The use of a living will with a medical directive can help many Massachusetts residents in their estate planning. By giving another person a power of attorney, it enables the attorney-in-fact to carry out an individual’s wishes in the event that he or she becomes unable to do so. Ideally, the person who is designated as the attorney-in-fact will not be part of the grantor’s medical team and can discuss end-of-life situations in a mature manner.
A living will states what type of treatment an individual would like and when to stop administering such treatment. A health care agent or advocate may be able to use this document to determine whether or not to approve tube feeding or dialysis. It may also be possible to use this document to determine whether medication should be given to extend an individual’s life. It may be worthwhile to discuss such medical decisions with a doctor prior to creating a living will.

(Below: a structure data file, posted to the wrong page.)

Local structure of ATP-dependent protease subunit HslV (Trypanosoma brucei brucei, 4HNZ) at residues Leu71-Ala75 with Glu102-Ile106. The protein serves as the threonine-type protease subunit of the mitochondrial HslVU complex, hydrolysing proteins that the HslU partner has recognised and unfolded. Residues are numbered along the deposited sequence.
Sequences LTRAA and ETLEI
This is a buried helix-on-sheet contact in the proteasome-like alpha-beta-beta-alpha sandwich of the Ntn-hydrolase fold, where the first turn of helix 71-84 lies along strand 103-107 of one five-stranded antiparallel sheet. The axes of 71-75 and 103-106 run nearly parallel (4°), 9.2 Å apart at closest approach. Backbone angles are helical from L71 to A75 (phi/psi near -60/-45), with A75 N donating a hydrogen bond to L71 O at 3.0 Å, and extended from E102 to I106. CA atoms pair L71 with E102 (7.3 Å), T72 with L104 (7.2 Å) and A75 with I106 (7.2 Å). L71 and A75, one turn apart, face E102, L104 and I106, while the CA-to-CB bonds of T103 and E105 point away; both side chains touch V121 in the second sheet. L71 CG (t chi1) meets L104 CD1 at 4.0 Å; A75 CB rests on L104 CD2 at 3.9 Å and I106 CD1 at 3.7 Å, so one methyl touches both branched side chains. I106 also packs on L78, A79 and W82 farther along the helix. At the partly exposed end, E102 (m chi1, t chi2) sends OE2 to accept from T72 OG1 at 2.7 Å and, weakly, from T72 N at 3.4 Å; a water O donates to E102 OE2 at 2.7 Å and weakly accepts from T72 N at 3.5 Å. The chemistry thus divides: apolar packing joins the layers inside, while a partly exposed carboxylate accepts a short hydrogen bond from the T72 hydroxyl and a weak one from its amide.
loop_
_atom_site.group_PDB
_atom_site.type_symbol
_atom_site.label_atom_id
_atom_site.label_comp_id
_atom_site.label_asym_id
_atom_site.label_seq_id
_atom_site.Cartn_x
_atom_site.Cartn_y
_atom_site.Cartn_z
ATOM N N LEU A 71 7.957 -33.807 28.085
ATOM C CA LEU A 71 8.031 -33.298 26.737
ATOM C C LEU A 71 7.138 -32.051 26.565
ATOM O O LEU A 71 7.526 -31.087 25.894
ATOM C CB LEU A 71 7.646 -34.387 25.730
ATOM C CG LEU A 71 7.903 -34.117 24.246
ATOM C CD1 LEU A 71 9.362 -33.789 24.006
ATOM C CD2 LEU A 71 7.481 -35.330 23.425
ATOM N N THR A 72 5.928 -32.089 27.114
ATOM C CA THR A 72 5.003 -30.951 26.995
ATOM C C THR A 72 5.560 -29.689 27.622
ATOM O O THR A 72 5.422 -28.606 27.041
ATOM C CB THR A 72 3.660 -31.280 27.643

With or without a living will, an individual may declare when or whether to resuscitate in the event that he or she is unable to make that choice. It may also be possible to declare when or if to intubate. However, a doctor should put that order into writing, and it should be included in a living will if an individual has one.
Talking to an estate planning attorney may make it easier to create an effective and comprehensive living will. An attorney may be able to create the proper forms as well as keep them updated as needed. In the event that a legal challenge is filed against any part of a medical directive or living will, an attorney may be able to help dispute the challenge in court.
Source: Mayo Clinic , “Living wills and advance directives for medical decisions“, November 25, 2014
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